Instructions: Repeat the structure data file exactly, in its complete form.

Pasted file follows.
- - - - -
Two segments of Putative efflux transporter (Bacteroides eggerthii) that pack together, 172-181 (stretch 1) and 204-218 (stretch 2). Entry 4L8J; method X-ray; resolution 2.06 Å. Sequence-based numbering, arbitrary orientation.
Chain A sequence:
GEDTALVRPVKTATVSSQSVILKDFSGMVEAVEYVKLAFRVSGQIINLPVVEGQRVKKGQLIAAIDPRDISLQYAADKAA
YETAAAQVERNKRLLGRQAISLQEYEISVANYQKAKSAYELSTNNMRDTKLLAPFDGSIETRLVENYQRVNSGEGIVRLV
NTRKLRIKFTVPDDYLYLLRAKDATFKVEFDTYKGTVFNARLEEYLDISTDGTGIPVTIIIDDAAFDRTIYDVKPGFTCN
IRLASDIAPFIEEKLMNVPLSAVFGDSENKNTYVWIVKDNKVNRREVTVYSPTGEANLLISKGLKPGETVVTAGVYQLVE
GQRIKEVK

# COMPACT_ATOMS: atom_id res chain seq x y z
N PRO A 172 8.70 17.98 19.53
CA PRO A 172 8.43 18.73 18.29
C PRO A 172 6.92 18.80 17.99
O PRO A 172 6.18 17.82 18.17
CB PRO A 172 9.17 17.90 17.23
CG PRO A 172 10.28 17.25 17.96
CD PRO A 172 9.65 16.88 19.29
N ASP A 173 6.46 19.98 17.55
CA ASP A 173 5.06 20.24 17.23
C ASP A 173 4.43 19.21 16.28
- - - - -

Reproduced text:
Two segments of Putative efflux transporter (Bacteroides eggerthii) that pack together, 172-181 (stretch 1) and 204-218 (stretch 2). Entry 4L8J; method X-ray; resolution 2.06 Å. Sequence-based numbering, arbitrary orientation.
Chain A sequence:
GEDTALVRPVKTATVSSQSVILKDFSGMVEAVEYVKLAFRVSGQIINLPVVEGQRVKKGQLIAAIDPRDISLQYAADKAA
YETAAAQVERNKRLLGRQAISLQEYEISVANYQKAKSAYELSTNNMRDTKLLAPFDGSIETRLVENYQRVNSGEGIVRLV
NTRKLRIKFTVPDDYLYLLRAKDATFKVEFDTYKGTVFNARLEEYLDISTDGTGIPVTIIIDDAAFDRTIYDVKPGFTCN
IRLASDIAPFIEEKLMNVPLSAVFGDSENKNTYVWIVKDNKVNRREVTVYSPTGEANLLISKGLKPGETVVTAGVYQLVE
GQRIKEVK

# COMPACT_ATOMS: atom_id res chain seq x y z
N PRO A 172 8.70 17.98 19.53
CA PRO A 172 8.43 18.73 18.29
C PRO A 172 6.92 18.80 17.99
O PRO A 172 6.18 17.82 18.17
CB PRO A 172 9.17 17.90 17.23
CG PRO A 172 10.28 17.25 17.96
CD PRO A 172 9.65 16.88 19.29
N ASP A 173 6.46 19.98 17.55
CA ASP A 173 5.06 20.24 17.23
C ASP A 173 4.43 19.21 16.28